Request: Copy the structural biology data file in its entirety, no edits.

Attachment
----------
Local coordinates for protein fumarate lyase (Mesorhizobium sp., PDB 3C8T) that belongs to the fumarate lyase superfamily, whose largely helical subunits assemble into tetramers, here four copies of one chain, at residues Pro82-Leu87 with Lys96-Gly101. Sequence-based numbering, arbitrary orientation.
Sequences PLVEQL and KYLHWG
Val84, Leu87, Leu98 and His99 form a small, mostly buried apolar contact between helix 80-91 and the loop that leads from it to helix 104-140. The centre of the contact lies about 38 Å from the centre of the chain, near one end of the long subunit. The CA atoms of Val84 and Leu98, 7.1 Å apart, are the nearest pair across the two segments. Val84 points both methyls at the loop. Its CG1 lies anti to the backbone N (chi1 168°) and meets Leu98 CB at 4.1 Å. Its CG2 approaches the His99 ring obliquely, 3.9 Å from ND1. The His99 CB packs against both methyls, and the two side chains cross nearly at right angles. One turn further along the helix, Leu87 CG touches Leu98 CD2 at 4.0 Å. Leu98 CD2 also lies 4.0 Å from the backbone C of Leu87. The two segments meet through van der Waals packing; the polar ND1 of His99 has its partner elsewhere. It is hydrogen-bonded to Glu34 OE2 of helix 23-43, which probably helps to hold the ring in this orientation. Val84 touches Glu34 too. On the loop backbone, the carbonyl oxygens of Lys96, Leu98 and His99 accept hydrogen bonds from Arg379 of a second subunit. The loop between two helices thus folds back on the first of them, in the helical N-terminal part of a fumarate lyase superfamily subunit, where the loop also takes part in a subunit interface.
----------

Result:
Local coordinates for protein fumarate lyase (Mesorhizobium sp., PDB 3C8T) that belongs to the fumarate lyase superfamily, whose largely helical subunits assemble into tetramers, here four copies of one chain, at residues Pro82-Leu87 with Lys96-Gly101. Sequence-based numbering, arbitrary orientation.
Sequences PLVEQL and KYLHWG
Val84, Leu87, Leu98 and His99 form a small, mostly buried apolar contact between helix 80-91 and the loop that leads from it to helix 104-140. The centre of the contact lies about 38 Å from the centre of the chain, near one end of the long subunit. The CA atoms of Val84 and Leu98, 7.1 Å apart, are the nearest pair across the two segments. Val84 points both methyls at the loop. Its CG1 lies anti to the backbone N (chi1 168°) and meets Leu98 CB at 4.1 Å. Its CG2 approaches the His99 ring obliquely, 3.9 Å from ND1. The His99 CB packs against both methyls, and the two side chains cross nearly at right angles. One turn further along the helix, Leu87 CG touches Leu98 CD2 at 4.0 Å. Leu98 CD2 also lies 4.0 Å from the backbone C of Leu87. The two segments meet through van der Waals packing; the polar ND1 of His99 has its partner elsewhere. It is hydrogen-bonded to Glu34 OE2 of helix 23-43, which probably helps to hold the ring in this orientation. Val84 touches Glu34 too. On the loop backbone, the carbonyl oxygens of Lys96, Leu98 and His99 accept hydrogen bonds from Arg379 of a second subunit. The loop between two helices thus folds back on the first of them, in the helical N-terminal part of a fumarate lyase superfamily subunit, where the loop also takes part in a subunit interface.